A defendant could negate a showing of specific intent to cause severe mental pain or suffering by showing that he had acted in good faith that his conduct would not amount to the acts prohibited by the statute. Thus, if a defendant has a good faith belief that his actions will not result in prolonged mental harm, he lacks the mental state necessary for his actions to constitute torture. A defendant could show that he acted in good faith by taking such steps as surveying professional literature, consulting with experts, or reviewing evidence gained from past experience. See, e.g., Ratzlaf, 510 U.S. at 142 n.10 (noting that where the statute required that the defendant act with the specific intent to violate the law, the specific intent element “might be negated by, e.g., proof that defendant relied in good faith on advice of counsel.”) (citations omitted). All of these steps would show that he has drawn on the relevant body of knowledge concerning the result proscribed that [by] the statute, namely prolonged mental harm. Because the presence of good faith would negate the specific intent element of torture, it is a complete defense to such a charge. See, e.g., United States v. Wall, 130 F.3d 739, 746 (6th Cir. 1997); United States v. Casperson, 773 F.2d 216, 222-23 (8th Cir. 1985).

[Page 9] 2. Harm Caused by or Resulting from Predicate Acts

Section 2340(2) sets forth four basic categories of predicate acts. First in the list is the “intentional infliction or threatened infliction of severe physical pain or suffering.” This might at first appear superfluous because the statute already provides that the infliction of severe physical pain or suffering can amount to torture. This provision, however, actually captures the infliction of physical pain or suffering when the defendant inflicts physical pain or suffering with general intent rather than the specific intent that is required where severe physical pain or suffering alone is the basis for the charge. Hence, this subsection reaches the infliction of severe physical pain or suffering when it is but the means of causing prolonged mental harm. Or put another way, a defendant has committed torture when he intentionally inflicts severe physical pain or suffering with the specific intent of causing prolonged mental harm. As for the acts themselves, acts that cause “severe physical pain or suffering” can satisfy this provision.

Additionally, the threat of inflicting such pain is a predicate act under the statute. A threat may be implicit or explicit. See, e.g., United States v. Sachdev, 279 F.3d 25, 29 (1st Cir. 2002). In criminal law, courts generally determine whether an individual’s words or actions constitute a threat by examining whether a reasonable person in the same circumstances would conclude that a threat had been made. See, e.g., Watts v. United States, 394 U.S. 705, 708 (1969) (holding that whether a statement constituted a threat against the president’s life had to be determined in light of all the surrounding circumstances); Sachdev, 279 F.3d at 29 (“a reasonable person in defendant’s position would perceive there to be a threat, explicit, or implicit, of physical injury”); United States v. Khorrami, 895 F.2d 1186, 1190 (7th Cir. 1990) (to establish that a threat was made, the statement must be made “in a context or under such circumstances wherein a reasonable person would foresee that the statement would be interpreted by those to whom the maker communicates a statement as a serious expression of an intention to inflict bodily harm upon [another individual]”) (citation and internal quotation marks omitted); United States v. Peterson, 483 F.2d 1222, 1230 (D.C. Cir. 1973) (perception of threat of imminent harm necessary to establish self-defense had to be “objectively reasonable in light of the surrounding circumstances”). Based on this common approach, we believe that the existence of a threat of severe pain or suffering should be assessed from the standpoint of a reasonable person in the same circumstances.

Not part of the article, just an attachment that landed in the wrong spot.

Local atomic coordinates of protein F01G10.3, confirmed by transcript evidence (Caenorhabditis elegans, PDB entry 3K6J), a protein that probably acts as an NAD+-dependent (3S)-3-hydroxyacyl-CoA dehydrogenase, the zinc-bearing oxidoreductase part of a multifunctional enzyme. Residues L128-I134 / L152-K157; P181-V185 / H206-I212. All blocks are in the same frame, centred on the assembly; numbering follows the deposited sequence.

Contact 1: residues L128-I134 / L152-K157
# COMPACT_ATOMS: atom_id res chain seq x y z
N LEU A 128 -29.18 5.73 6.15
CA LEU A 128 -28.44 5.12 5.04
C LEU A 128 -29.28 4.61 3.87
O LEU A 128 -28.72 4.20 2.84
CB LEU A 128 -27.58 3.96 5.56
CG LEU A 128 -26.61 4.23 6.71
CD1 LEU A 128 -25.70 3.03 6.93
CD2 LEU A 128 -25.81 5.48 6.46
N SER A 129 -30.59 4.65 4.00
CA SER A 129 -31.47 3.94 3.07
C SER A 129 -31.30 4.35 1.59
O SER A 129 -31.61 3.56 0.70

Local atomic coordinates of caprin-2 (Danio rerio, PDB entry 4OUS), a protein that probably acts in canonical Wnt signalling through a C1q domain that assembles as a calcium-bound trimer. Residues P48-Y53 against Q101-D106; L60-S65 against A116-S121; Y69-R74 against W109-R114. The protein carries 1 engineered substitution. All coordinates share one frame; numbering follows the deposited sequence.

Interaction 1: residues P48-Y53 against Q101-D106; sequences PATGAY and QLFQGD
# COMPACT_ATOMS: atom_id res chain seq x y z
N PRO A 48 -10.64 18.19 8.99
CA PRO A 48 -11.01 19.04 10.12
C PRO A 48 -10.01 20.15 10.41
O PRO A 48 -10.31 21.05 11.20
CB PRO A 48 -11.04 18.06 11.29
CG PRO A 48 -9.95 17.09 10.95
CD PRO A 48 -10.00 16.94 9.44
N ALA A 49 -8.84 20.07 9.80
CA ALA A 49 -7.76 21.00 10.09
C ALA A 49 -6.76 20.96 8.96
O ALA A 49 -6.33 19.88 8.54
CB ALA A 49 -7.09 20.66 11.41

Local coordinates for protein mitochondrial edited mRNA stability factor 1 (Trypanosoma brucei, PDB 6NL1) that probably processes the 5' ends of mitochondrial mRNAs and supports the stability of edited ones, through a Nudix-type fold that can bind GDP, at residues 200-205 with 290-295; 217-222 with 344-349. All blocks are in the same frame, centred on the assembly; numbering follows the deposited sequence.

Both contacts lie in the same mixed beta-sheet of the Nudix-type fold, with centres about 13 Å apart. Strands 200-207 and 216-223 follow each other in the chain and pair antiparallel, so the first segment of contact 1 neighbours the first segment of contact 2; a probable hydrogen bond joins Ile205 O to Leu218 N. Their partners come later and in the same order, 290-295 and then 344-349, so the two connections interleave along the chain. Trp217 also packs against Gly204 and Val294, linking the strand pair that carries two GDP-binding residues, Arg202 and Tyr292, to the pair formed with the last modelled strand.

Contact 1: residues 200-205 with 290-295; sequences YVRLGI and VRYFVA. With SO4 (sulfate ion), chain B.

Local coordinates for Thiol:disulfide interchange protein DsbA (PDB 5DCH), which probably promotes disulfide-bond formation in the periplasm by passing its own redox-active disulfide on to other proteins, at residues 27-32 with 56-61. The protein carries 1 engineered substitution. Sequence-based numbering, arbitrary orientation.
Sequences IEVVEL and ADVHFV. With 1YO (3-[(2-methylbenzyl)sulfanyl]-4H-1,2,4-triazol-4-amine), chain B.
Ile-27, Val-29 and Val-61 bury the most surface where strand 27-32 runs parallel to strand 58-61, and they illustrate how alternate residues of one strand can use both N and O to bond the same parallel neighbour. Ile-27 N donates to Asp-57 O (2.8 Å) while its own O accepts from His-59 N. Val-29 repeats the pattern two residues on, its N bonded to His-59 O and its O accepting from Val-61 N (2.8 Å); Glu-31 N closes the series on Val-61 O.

Second, Section 2340(2)(B) provides that prolonged mental harm, constituting torture, can be caused by “the administration or application or threatened administration or application, of mind-altering substances or other procedures calculated to disrupt profoundly the senses or the personality.” The statute provides no further definition of what constitutes a mind-altering substance. The phrase “mind-altering substances” is found nowhere else in the U.S. Code nor is it found in dictionaries. It is, however, a commonly used synonym for drugs. See, e.g., United States v. Kingsley, 241 F.3d 828, 834 (6th Cir.) (referring to controlled substances as “mind-altering substance[s]”) cert. denied, 122 S.Ct. 137 (2001); Hogue v. Johnson, 131 F.3d 466, 501 (5th Cir. 1997) (referring to drugs and alcohol as “mind-altering substance[s]”), cert. denied, 523 U.S. 1014 (1998). In addition, the phrase appears in a number of state statutes, and the context [Page 10] in which it appears confirms this understanding of the phrase. See, e.g., Cal. Penal Code § 3500(c) (West Supp. 2000) (“Psychotropic drugs also include mind-altering … drugs. …”); Minn. Stat Ann. § 260B201(b) (West Supp. 2002) (“‘chemical dependency treatment’” define as programs designed to “reduc[e] the risk of the use of alcohol, drugs, or other mind-altering substances”).